TOKYO — Angelina Jolie’s “Unbroken” opened Saturday more than a year after the rest of the world in Japan, where the main character endures as a prisoner of war and where some have called for a boycott of the movie.

There were concerns that right-wing extremists may try to disrupt the opening. But the crowd at Theatre Image Forum in Tokyo, a small theater that specializes in independent films and documentaries, was peaceful, appearing engrossed in the film, flinching at the torture scenes and sympathizing with the hero, Louis Zamperini.

The distributor said in a statement that it decided to go ahead with the showing because various views on war should be expressed, and because it was unnatural for a movie about Japan not to be shown in the country.

A publicity official said the company had received some angry calls when it first announced the film’s showing in October. Other than that, nothing unusual happened, and the film is scheduled to be shown in other theaters throughout Japan.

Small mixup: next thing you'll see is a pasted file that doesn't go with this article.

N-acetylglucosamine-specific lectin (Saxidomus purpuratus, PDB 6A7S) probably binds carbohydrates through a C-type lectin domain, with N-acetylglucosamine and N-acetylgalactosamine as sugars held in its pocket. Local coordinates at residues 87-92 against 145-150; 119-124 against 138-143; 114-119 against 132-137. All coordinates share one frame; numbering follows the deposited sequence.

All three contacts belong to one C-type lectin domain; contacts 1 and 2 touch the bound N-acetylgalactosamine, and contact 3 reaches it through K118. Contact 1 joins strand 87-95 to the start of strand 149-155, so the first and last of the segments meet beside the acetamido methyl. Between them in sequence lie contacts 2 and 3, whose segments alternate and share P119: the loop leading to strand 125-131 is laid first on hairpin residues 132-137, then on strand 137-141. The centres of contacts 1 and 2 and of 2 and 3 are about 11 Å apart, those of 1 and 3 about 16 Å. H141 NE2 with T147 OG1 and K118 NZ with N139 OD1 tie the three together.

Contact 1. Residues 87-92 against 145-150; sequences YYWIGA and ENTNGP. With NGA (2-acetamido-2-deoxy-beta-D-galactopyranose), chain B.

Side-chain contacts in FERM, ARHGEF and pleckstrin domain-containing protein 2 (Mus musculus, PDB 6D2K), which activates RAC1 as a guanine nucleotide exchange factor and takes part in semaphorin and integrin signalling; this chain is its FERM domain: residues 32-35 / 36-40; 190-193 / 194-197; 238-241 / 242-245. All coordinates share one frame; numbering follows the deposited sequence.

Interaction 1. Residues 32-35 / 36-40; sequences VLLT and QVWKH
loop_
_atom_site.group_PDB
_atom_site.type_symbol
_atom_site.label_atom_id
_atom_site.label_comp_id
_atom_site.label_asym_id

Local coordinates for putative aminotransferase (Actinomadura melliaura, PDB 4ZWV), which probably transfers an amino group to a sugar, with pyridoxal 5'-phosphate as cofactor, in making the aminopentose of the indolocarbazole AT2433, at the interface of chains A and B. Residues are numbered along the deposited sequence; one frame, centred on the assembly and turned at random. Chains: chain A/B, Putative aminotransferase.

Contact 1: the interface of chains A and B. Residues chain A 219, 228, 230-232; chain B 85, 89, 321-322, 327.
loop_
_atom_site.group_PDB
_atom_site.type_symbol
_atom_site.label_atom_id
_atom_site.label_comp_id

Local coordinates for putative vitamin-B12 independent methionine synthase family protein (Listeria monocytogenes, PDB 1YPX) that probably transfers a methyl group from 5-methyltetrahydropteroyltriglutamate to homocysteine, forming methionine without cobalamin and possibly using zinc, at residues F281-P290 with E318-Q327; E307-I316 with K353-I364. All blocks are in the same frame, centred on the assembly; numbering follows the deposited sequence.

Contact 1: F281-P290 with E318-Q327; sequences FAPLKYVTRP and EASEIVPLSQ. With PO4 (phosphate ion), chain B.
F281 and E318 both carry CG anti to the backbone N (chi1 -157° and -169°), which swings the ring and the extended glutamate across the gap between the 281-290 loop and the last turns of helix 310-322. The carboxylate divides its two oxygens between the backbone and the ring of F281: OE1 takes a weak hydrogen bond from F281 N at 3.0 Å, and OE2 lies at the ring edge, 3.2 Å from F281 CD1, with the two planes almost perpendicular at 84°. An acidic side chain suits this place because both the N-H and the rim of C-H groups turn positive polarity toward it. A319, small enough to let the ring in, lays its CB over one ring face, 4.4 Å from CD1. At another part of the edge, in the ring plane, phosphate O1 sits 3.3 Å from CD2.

“Unbroken” is based on the true story of Zamperini, an Olympic athlete who gets shot down in a U.S. bomber and survives by floating in the ocean on an inflatable boat, but gets captured by the Japanese. He survives horrible torture in World War II camps until Japan’s defeat in 1945.

Much of the negative chatter on social media in Japan about “Unbroken,” which still continues to some extent, alleges that the movie is “anti-Japanese.”

Many taking offense at the film are outraged that the book on which the movie is based mentions that Japanese soldiers engaged in cannibalism, although the film does not touch on the subject at all.

– From news service reports


Only subscribers are eligible to post comments. Please subscribe or to participate in the conversation. Here’s why.

Use the form below to reset your password. When you've submitted your account email, we will send an email with a reset code.